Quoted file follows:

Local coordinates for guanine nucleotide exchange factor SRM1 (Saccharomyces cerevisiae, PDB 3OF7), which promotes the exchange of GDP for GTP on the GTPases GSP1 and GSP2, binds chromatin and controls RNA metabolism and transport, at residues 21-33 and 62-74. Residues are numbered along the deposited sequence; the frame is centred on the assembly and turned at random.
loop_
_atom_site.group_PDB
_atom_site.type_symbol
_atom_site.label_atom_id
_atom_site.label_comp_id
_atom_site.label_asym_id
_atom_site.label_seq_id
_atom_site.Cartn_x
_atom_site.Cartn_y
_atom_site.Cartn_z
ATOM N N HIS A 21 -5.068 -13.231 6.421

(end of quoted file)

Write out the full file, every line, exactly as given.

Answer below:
Local coordinates for guanine nucleotide exchange factor SRM1 (Saccharomyces cerevisiae, PDB 3OF7), which promotes the exchange of GDP for GTP on the GTPases GSP1 and GSP2, binds chromatin and controls RNA metabolism and transport, at residues 21-33 and 62-74. Residues are numbered along the deposited sequence; the frame is centred on the assembly and turned at random.
loop_
_atom_site.group_PDB
_atom_site.type_symbol
_atom_site.label_atom_id
_atom_site.label_comp_id
_atom_site.label_asym_id
_atom_site.label_seq_id
_atom_site.Cartn_x
_atom_site.Cartn_y
_atom_site.Cartn_z
ATOM N N HIS A 21 -5.068 -13.231 6.421